To express her ideas and feelings, Frida Kahlo developed her personal painting language. You can notice a dead hummingbird on her necklace. The shape of his wings symbolizes her eyebrows. In Mexican culture, the bird is a symbol of happiness. For her, that bird probably represented the hope for a better life after the divorce. But you can also see a black cat on her left shoulder in the picture. The black cat is a symbol of death and bad luck. Does she doubt her recovery?

There is a monkey on her right shoulder, and it could be a gift from Diego Rivera or the devil. Does the monkey tighten the necklace around her neck, thus creating more pain? At the top of the picture, there are butterflies. Perhaps their metamorphosis symbolizes her hope that her life will be transformed.

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In 1940, Frida traveled to San Francisco for health reasons; back pain, and in December of the same year, she remarried Diego. In 1941, they moved into the Blue House after the death of her father, Wilhelm.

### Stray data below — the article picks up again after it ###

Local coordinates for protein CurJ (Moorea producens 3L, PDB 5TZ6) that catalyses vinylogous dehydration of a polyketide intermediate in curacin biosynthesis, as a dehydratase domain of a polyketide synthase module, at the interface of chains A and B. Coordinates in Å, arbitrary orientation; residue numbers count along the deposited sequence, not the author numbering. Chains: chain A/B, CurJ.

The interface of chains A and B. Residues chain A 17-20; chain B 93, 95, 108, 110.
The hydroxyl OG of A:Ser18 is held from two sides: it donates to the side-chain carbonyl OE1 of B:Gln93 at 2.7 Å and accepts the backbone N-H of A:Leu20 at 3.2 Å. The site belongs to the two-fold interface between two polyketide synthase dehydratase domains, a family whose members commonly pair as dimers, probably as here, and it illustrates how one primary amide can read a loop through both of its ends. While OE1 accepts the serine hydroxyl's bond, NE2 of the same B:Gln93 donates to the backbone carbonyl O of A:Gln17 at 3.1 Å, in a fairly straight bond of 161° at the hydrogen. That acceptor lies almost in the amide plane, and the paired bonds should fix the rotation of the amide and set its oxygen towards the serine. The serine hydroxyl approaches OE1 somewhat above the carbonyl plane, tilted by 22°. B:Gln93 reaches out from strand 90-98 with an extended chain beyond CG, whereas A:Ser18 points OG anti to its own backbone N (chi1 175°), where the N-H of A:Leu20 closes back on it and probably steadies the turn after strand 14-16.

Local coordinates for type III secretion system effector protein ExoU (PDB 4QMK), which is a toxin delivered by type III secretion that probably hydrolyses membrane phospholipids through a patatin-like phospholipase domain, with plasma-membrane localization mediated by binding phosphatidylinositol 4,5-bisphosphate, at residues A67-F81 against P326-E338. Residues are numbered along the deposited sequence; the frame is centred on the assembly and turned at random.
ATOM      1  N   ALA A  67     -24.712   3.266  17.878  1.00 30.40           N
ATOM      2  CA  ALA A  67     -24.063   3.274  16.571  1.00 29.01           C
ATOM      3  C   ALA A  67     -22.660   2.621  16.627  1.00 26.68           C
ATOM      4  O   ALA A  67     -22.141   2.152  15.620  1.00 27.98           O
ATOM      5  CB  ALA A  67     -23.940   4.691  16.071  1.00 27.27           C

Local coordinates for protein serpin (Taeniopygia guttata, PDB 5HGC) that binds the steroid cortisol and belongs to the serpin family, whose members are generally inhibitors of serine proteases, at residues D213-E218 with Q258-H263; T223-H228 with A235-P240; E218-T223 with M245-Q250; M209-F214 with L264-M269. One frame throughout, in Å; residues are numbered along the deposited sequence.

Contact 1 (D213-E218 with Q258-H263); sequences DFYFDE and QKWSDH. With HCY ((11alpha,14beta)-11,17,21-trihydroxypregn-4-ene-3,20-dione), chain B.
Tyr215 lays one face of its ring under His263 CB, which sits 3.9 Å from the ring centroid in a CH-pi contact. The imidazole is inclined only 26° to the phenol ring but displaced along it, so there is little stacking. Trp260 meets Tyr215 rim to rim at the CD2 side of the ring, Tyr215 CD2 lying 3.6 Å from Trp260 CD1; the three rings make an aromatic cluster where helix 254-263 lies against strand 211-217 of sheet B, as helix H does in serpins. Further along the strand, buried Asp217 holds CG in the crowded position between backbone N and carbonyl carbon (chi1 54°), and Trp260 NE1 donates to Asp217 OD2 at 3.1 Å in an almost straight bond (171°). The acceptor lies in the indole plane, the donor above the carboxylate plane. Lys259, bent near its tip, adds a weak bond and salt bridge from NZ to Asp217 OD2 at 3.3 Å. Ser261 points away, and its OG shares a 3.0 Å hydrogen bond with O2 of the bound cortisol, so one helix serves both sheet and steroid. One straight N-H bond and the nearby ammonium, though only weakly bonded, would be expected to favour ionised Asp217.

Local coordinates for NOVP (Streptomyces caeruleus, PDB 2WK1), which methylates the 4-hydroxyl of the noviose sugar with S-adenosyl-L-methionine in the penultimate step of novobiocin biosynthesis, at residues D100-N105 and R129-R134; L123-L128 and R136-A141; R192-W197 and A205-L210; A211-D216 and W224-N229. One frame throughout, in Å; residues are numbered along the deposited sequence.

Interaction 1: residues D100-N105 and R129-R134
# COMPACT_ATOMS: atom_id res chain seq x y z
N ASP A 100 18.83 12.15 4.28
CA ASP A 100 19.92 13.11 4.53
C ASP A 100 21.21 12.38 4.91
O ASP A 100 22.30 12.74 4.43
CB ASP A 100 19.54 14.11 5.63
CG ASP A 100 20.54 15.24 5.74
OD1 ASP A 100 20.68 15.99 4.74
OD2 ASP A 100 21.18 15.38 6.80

Following the international exhibition of surrealism, which was held in Mexico’s capital in 1942, Frida’s reputation as an artist began to grow.

In 1943, Frida accepted an offer to be a professor at an art school in the Mexican capital. But instead of working with plaster models and copying European ideas and styles, she sent her students to the streets to seek inspiration from reality and Mexican everyday life. Unfortunately, her health was deteriorating, and after a few months, she was forced to keep classes in her home.